Obey general contract when overriding equals

Overriding the equals method seems simple, but there are many ways to get it wrong, and consequences can be dire. The easiest way to avoid problems is not to override equals method, in which case each instance of the class is equal only to itself. This is the right to do if any of the following conditions apply:

  • Each instance of the class is inherently unique. This is true for classes as Thread that represent active entities rather than values. Equals method provided by Object has exactly the right behavior.
  • You don’t care whether the class provides a “logical equality” test. For example java.util.Random could have overridden equals method to check whether two Random instances would produce the same sequence of random numbers going forward, but designers didn’t think that clients would need or want this functionality.
  • A superclass has already overridden equals, and the superclass behavior is appropriate for this class. For example most Set implementations inherit their equals implementation from AbstractSet, List implementation from AbstractList, Map from AbstractMap.
  • The class is private or package-private, and you are certain that its quals method will never be invoked. Arguably, the equals method should be overridden under these circumstances, in case it is accidentally invoked:
@Override public boolean equals(Object o) {
    throw new AssertionError(); //Method never called

When it is appropriate to override Object.equals?

When a class has a notion of logical equality that differs from mere object identity, and a superclass has not already overriden equals to implement the desired behavior. This is generally the case for value classes. A value class is simply a class that represents a value, such as Integer or Date.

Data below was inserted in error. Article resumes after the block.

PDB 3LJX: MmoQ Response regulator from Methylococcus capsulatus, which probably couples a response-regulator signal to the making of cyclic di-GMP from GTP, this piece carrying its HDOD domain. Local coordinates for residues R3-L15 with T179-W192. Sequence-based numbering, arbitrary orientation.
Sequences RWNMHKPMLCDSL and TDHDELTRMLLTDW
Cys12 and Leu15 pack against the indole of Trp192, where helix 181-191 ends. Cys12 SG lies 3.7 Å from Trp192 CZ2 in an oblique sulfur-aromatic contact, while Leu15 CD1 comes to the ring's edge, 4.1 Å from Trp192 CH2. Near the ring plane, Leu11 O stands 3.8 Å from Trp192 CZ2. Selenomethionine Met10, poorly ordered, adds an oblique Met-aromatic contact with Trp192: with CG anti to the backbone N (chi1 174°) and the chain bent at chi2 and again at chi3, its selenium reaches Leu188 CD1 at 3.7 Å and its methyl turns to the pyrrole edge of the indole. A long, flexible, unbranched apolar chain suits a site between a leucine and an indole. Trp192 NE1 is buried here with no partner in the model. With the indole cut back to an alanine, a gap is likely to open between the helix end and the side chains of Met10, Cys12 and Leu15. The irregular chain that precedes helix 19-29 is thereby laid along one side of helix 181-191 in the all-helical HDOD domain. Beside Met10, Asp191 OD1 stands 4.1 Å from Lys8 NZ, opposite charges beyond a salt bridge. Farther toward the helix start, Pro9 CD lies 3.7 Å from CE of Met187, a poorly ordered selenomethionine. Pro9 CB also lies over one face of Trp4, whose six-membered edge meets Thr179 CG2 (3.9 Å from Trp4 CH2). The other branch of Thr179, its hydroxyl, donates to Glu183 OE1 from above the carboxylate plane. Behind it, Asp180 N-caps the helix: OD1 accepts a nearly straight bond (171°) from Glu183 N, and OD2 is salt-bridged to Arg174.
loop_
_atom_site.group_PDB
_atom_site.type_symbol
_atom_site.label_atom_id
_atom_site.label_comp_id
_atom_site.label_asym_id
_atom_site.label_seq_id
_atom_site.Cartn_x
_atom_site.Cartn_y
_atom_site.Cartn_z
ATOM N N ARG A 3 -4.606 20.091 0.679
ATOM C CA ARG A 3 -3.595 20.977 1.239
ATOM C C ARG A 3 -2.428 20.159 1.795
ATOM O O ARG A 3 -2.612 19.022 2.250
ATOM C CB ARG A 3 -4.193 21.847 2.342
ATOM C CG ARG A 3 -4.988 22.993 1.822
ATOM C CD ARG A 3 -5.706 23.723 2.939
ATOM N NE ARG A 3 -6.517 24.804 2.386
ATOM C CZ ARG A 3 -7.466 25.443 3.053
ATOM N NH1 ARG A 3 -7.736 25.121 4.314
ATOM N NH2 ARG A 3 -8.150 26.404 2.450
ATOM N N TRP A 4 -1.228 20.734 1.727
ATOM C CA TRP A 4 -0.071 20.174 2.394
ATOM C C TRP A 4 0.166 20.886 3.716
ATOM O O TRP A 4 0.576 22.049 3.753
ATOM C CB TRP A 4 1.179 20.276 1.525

When you override the equals method, you must adhere to its general contract.

  • Reflexive: For any non-null reference value x, x.equals(x) must return true.
  • Symmetric: For any non-null reference values x and y, x.equals(y) must return true if and only if y.equals(x) returns true.
  • Transitive: For any non-null reference values x, y, z if x.equals(y) returns true and y.equals(z) return true, then x.equals(z) must return true.
  • Consistent: For any non-null reference values x and y, multiple invocations of x.equals(y) consistently return true or consistently return false, provided no information used in equals comparisons on the objects is modified.
  • For any non-null references value x.equals(null) must return false.

There is no way to extend and instantiable class and add value component while preserving the equals contract, unless you are willing to forget the benefits of object-oriented abstraction.

The Liskov substitution principle says that any important property of type should also hold for its subtypes, so that any method written for the type should work equally well on its subtypes [Liskov87]. But imagine we are comparing a child instance that has a new property with parent.

While there is no satisfactory way to extend an instantiable class and add a value component, there is a fine workaround. “Favor composition over inheritance“. Instead of having ColorPoint extend Point, give ColorPoint a private Point field and a public view method that returns the point at the same position as this color point:

public class ColorPoint {
  private final Point point;
  private final Color color;

  public ColorPoint(int x, int y, Color color) {
    if (color == null)
      throw new NullPointerException();
    point = new Point(x, y);
    this.color = color;

  * Returns the point-view of this color point
  public Point asPoint() {
    return point;

  @Override public boolean equals(Object o) {
    if (!o instance of ColorPoint) {
      return false
    ColorPoint cp = (ColorPoint) o;
    return cp.point.equals(point) && cp.color.equals(color);

A recipe for a high-quality equals method

  1. Use the == operator to check if the argument is a reference to this object.
  2. Use the instance of operator to check of the argument has the correct type.
  3. Cast the argument to the correct type.
  4. For each “significant” field in the class, check if that field of the . argument matches the corresponding field of this object.
  5. When you are finished writing your equals, ask yourself thee questions: Is it symmetric? Is it transitive? Is it consistent? And don’t just ask yourself, write unit tests to check that these properties are hold!
  6. Always override hashCode when you override equals
  7. Don’t try to be to clever – For example the File class should’t attempt to equate symbolic links referring to the same file.
  8. Don’t substitute another type of Object in the equals declarations
// This method does not override Object.equals
public boolean equals(MyClass o) {

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